March 27, 2018 • Life for Leaders
For Christ’s love compels us, because we are convinced that one died for all, and therefore all died. And he died for all, that those who live should no longer live for themselves but for him who died for them and was raised again.
What are you living for? Really. What are you living for? Success? Status? Security? Significance?
In 2 Corinthians 5:14, the Apostle Paul answers this question, but in a slightly different form. Not “what are you living for?” but “whom are you living for?”
This is the second in a series of devotions for Holy Week. We’re using a short passage from 2 Corinthians as our inspiration (5:14-6:2). In yesterday’s devotion, we saw how Christ’s love inspires our living, even compelling us to live in a certain way. Today, we look at our purpose for living from a slightly different perspective.
In 2 Corinthians 5:15 we read, “And [Christ] died for all, that those who live should no longer live for themselves but for him who died for them and was raised again.” There it is. A new purpose for living. We are to live not for ourselves but for the one who died for us, namely Jesus Christ.
What does it mean to live for ourselves? It means seeking our own good above all else. It means always looking out for Number One. It means investing our lives in those activities that will bring us the most personal benefit. We live for ourselves when our first question in any circumstances is always, “how does this affect me?” or perhaps, “what’s in it for me?”
Because of sin’s influence on our hearts, we find it natural to live for ourselves. Plus, so much in our secular culture affirms this approach to living. But there is another way: the way of Christ, the way of the cross. Even as he gave his life for us through his death, so we are invited to give our lives for him, not by dying literally, but by dying to ourselves and living for Christ, for his purposes and glory.
Living for Christ isn’t something we do only at church or in obviously religious activities. It is something we can do every moment of every day. Even when we’re doing our ordinary work, we have the opportunity to do this for Christ, as we offer to him all that we are, all that we do, and all that we possess. We do this not to earn his love but in response to his love, given to us freely in the cross.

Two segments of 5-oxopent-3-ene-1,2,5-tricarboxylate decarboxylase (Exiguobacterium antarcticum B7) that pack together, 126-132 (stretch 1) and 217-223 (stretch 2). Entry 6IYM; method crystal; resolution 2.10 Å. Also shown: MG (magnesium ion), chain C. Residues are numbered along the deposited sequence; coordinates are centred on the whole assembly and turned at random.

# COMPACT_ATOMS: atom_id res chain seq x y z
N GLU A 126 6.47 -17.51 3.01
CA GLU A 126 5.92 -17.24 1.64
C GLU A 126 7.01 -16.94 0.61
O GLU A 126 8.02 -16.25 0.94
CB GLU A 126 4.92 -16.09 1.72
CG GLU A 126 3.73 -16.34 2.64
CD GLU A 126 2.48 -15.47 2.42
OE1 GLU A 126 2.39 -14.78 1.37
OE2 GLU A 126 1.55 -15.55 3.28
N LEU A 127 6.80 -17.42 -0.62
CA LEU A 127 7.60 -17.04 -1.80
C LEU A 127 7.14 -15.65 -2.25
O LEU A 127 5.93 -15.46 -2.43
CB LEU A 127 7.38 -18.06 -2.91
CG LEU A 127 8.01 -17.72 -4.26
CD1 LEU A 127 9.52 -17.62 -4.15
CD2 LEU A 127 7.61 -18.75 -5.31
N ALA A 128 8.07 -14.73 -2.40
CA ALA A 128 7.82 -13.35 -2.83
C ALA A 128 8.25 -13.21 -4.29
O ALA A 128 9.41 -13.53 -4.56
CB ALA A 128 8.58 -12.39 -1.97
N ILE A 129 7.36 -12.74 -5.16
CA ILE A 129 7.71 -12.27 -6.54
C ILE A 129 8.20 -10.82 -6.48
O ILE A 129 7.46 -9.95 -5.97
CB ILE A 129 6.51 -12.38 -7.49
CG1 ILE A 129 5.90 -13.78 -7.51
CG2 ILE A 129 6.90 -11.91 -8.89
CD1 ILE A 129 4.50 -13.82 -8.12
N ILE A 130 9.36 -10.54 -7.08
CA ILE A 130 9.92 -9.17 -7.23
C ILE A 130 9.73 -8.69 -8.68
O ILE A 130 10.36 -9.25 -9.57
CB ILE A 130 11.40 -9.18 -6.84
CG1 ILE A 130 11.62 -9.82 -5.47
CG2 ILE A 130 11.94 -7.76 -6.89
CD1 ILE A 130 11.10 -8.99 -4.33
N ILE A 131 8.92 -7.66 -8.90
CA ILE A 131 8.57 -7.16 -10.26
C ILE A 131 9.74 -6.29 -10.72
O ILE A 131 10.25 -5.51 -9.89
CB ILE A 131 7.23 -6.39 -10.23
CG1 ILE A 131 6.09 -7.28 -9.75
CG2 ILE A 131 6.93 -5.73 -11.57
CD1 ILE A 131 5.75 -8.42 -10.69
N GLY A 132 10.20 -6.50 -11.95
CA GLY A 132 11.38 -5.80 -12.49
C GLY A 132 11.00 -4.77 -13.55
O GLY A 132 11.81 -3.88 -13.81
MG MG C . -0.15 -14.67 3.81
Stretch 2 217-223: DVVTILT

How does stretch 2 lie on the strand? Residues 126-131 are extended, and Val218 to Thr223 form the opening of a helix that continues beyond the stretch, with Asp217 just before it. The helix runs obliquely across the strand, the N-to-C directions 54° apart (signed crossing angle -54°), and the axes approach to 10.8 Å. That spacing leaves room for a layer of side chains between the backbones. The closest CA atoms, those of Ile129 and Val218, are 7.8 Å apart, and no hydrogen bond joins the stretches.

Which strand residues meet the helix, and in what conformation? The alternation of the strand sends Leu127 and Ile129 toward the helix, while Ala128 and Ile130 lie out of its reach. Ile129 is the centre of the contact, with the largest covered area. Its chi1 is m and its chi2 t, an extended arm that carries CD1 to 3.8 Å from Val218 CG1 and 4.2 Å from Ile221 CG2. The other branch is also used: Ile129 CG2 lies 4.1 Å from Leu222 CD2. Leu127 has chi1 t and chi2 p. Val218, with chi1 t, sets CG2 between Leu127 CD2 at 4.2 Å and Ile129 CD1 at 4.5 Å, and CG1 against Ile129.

Something to Think About:
So, what are you living for? What really motivates your living each day?
When you think of living for Christ, what thoughts do you have? What feelings?
Is it possible to live for Christ at work without becoming inappropriate or offensive?
Something to Do:
Before you begin your work day, think about what you’re going to do that day in your work. Offer your actions to the Lord, specifically mentioning them in prayer. Then live for Christ as you go about your day. At the end of the day, think back on how things went. To what extent were you able to live for Christ?
Gracious God, thank you for the life you give us through Christ. Thank you for the opportunity to live in a new way, not for ourselves, but for Christ. Help us to live for him, not in order to earn anything, but in response to his loving sacrifice. May we offer our lives freely and fully, with joy and gratitude. Amen.
Explore more at the Theology of Work Project online commentary:
Performance and Accountability (2 Corinthians 5:1–15)
Dr. Mark D. Roberts is a Senior Strategist for Fuller’s Max De Pree Center for Leadership, where he focuses on the spiritual development and thriving of leaders. He is the principal writer of the daily devotional, Life for Leaders, and the founder of the De Pree Center’s Flourishing in the Third Third of Life Initiative. Previously, Mark was the Executive Director of the De Pree Center, the lead pastor of a church in Southern California, and the Senior Director of Laity Lodge in Texas. He has written eight books, dozens of articles, and over 2,500 devotions that help people discover the difference God makes in their daily life and leadership. With a Ph.D. in New Testament from Harvard, Mark teaches at Fuller Seminary, most recently in his D.Min. cohort on “Faith, Work, Economics, and Vocation.” Mark is married to Linda, a marriage and family counselor, spiritual director, and executive coach. Their two grown children are educators on the high school and college level.